The broad objective of this project was to make PIMD simulations more affordable, so that NQEs could be combined more easily with DFT simulations. The fundamental idea was to apply a colored-noise, Generalized Langevin Equation (GLE) thermostat – which had already been shown to be capable of approximately modelling NQEs within a classical molecular dynamics framework – to a PIMD simulation with a small number of replicas, in order to accelerate convergence and reduce the computational cost of including NQEs accurately. Having established this methodology, we aimed to demonstrate its potential by studying the impact of NQEs on the properties of water, and then to apply it to more complex problems with relevance to energy storage and production, collaborating closely with experimental groups.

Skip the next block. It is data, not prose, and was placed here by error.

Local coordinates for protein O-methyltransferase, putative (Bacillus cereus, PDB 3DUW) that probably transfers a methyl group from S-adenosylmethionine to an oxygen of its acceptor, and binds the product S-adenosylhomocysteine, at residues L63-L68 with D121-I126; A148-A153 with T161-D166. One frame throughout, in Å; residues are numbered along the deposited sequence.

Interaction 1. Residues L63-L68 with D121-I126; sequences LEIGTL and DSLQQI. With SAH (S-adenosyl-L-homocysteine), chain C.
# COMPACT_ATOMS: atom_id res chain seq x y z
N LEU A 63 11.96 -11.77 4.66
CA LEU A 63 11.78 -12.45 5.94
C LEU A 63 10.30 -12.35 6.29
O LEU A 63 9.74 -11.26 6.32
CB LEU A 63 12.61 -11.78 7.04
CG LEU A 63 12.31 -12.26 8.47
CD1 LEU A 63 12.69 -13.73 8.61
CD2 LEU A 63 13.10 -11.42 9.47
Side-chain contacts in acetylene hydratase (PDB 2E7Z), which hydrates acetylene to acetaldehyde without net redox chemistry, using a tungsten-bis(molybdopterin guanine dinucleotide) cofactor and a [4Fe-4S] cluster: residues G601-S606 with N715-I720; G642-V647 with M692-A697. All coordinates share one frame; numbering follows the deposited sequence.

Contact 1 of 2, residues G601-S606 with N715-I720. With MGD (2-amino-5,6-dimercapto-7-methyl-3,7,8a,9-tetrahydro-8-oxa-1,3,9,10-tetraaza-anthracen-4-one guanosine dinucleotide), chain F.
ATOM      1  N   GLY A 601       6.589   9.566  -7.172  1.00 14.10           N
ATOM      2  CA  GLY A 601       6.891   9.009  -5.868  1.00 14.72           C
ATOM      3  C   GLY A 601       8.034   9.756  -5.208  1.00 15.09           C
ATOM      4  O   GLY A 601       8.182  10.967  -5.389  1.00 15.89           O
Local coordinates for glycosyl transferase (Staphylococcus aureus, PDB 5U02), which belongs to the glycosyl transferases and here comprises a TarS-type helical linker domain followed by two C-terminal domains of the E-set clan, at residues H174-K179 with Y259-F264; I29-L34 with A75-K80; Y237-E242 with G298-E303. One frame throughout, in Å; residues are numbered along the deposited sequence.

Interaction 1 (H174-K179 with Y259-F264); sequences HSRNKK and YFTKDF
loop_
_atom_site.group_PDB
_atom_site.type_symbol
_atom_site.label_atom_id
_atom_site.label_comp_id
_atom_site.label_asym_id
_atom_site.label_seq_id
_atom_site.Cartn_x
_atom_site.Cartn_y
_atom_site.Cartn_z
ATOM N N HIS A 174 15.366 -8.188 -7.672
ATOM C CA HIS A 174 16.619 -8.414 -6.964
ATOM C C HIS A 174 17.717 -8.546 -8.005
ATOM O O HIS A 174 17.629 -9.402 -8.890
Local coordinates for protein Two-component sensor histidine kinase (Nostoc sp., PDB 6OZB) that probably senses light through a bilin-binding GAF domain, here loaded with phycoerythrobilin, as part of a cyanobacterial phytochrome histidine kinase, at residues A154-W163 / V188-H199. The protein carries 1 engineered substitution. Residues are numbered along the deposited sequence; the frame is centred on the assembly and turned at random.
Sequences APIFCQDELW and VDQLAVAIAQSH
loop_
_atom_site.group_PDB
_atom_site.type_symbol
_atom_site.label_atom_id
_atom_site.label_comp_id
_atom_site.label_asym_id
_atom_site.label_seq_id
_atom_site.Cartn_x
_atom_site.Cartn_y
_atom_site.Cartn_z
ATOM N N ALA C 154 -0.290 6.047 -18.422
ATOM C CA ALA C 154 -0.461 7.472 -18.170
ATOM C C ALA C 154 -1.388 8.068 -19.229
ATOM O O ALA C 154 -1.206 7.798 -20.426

The Fellowship had to be interrupted after 15 months, because on November 1st 2013 Dr. Ceriotti moved to École Polytéchnique Fédérale de Lausanne to take a position as a tenure-track assistant professor. Despite the early termination, the main objectives of the Fellowship were completely fulfilled. We have developed PI+GLE, a hybrid technique that combines PIMD with GLE thermostatting, and reduces the computational cost of a fully-converged simulation by a factor of 5 or more [1]. We have also shown that a competing way to reduce the number of path integral replicas – by using a higher-order discretisation of the imaginary time path – will inevitably be less efficient than PI+GLE for large-scale simulations [2]. PI+GLE was further improved into the PIGLET method [4], which gives more rapid convergence of the quantum kinetic energy and can straightforwardly be used to estimate the particle momentum distribution in a way that makes it possible to compare the results of simulations and those of Deep Inelastic Neutron Scattering (DINS) experiments [4,5].